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Shithouse is a strange title for such a sweet campus comedy

Illustration for article titled Shithouse is a strange title for such a sweet campus comedy
Photo: IFC Films

Watch This offers movie recommendations inspired by new releases, premieres, current events, or occasionally just our own inscrutable whims. This week: For the final Watch This series of the year, we’re again highlighting some of the best movies of 2020 that we didn’t review.


Shithouse (2020)

Shithouse is a lovely college-set romantic comedy that has been inexplicably titled like a wannabe Harmony Korine provocation. Its distracting and unfitting moniker is one of the few missteps made by writer-director-star Cooper Raiff, in his first film in all three of those roles. Raiff plays Alex, a college student who’s more than halfway through his freshman year and has yet to make any kind of lasting connection with his classmates. Thousands of miles from his Texas hometown, Alex embodies a common loneliness nonetheless often ignored by college movies: He sincerely misses his mom (Amy Landecker) and little sister (Olivia Welch); he’s discomfited by the idea of drunken trysts; and he generally has trouble getting out of his own head. His roommate, Sam (Logan Miller), the kind of pot-smoking horndog who would catalyze wild shenanigans in a typical campus comedy, can barely disguise his contempt.

Sam nonetheless lets Alex know that the weekend’s big party is happening at a residence nicknamed Shithouse; Alex is the type of guy who immediately asks if there’s another party available somewhere else. There isn’t, and his attendance at Shithouse goes about as well as he expects. When he returns to his dorm, he has a chance interaction with his RA, Maggie (Dylan Gelula from Unbreakable Kimmy Schmidt), a year ahead of him in school and vastly more socially comfortable with college life. At first, their conversation is awkward, leading to an equally awkward bedroom hook-up. But they grow more comfortable with each other through that reliable young-person standby of simply refusing to go to bed. Soon they’re taking a walk and embarking on their own Gen Z version of Before Sunrise. Maggie speaks with rapid-fire self-effacement, while Alex relaxes, at least a little bit, and opens up to the possibilities of college beyond the looming option of transferring somewhere closer to home.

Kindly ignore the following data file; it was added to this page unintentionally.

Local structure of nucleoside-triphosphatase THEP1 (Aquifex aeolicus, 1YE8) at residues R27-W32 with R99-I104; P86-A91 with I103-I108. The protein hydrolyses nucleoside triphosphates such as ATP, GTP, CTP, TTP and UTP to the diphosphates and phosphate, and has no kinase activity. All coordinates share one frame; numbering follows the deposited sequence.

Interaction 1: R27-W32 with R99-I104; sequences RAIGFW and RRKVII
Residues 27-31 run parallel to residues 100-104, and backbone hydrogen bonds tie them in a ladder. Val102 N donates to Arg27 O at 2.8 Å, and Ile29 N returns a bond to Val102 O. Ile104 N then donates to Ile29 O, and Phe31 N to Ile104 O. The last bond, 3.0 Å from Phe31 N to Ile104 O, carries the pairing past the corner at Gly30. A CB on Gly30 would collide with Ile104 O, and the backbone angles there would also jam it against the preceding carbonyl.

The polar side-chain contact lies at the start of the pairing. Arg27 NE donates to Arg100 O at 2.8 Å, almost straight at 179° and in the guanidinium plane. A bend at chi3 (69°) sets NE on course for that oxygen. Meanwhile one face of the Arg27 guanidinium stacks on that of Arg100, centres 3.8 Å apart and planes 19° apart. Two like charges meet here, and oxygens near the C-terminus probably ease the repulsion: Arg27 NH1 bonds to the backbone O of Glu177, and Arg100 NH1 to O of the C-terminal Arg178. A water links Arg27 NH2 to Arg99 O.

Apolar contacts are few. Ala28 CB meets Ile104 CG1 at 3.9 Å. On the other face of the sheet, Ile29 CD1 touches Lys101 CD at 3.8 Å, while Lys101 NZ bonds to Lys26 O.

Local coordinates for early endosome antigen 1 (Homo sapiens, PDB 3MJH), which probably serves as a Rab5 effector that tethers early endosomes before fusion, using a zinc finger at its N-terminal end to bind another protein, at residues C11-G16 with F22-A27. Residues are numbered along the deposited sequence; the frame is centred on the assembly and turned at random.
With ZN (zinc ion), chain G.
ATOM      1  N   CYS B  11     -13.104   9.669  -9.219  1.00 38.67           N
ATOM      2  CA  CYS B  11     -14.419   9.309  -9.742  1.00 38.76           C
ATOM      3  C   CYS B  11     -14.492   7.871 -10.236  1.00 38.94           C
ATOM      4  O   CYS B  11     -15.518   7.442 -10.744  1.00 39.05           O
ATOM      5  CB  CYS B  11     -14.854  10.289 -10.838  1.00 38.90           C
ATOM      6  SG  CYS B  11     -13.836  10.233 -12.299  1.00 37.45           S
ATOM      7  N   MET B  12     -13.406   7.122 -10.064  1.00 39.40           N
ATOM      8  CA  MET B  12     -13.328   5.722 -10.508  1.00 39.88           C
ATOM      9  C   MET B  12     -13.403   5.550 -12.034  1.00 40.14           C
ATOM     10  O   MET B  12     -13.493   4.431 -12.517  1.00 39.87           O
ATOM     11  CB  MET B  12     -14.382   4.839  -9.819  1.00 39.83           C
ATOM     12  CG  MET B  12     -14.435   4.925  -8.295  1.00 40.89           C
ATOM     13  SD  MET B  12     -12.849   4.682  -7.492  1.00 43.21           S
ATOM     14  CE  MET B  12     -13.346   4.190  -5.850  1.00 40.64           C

The time frame of Shithouse covers a full weekend, not just a one-night walk-and-talk; in this way, it’s like a more melancholy version of another Linklater movie, Everybody Wants Some, with a similar feel for the flow of free time but less broing-out camaraderie. Most contemporary movies seem to think in terms of two options for male characters as sweetly sensitive as Alex: either paint them as a romantic hero, inherently deserving of whoever he pines after, or turn them into an obvious, overemphatic critique of that problematic “nice guy” persona. Raiff, presumably drawing upon some of his own very recent undergrad experiences, finds a nuanced way of avoiding these clichés, presenting Alex as both nice and needy, genuine and more than a little judgmental. He and Gelula have chemistry, but the friction they generate has some real sting, too. It’s equally easy to root for them and wonder if their connection is real—even as the movie’s ending overreaches slightly in answering those questions.

Shithouse is quite funny, too. Beyond the amusing banter he writes for Alex and Maggie, Raiff has a strong sense of when to use a wide shot for either comedic or emotional effect; the remove Alex feels from his college life is reflected by some slapstick gags that play out at a distance. This would have been an auspicious debut in any year, but it feels particularly notable mid-pandemic. (The film was a Grand Jury Prize winner at the South By Southwest film competition, which went ahead despite the actual festival’s cancellation, and was released commercially in October.) At a time when some colleges can’t safely keep students on campus, Alex’s and Maggie’s struggles, trivial as they might seem, serve as a reminder of the self-discoveries put on pause. While the movie’s tone doesn’t indulge too much nostalgia, its depiction of young people with the space to figure themselves out might prompt some anyway.

Availability: Shithouse is available to rent or purchase from Amazon and VOD providers.


Contributor, The A.V. Club. I also write fiction, edit textbooks, and help run SportsAlcohol.com, a pop culture blog and podcast. Star Wars prequels forever!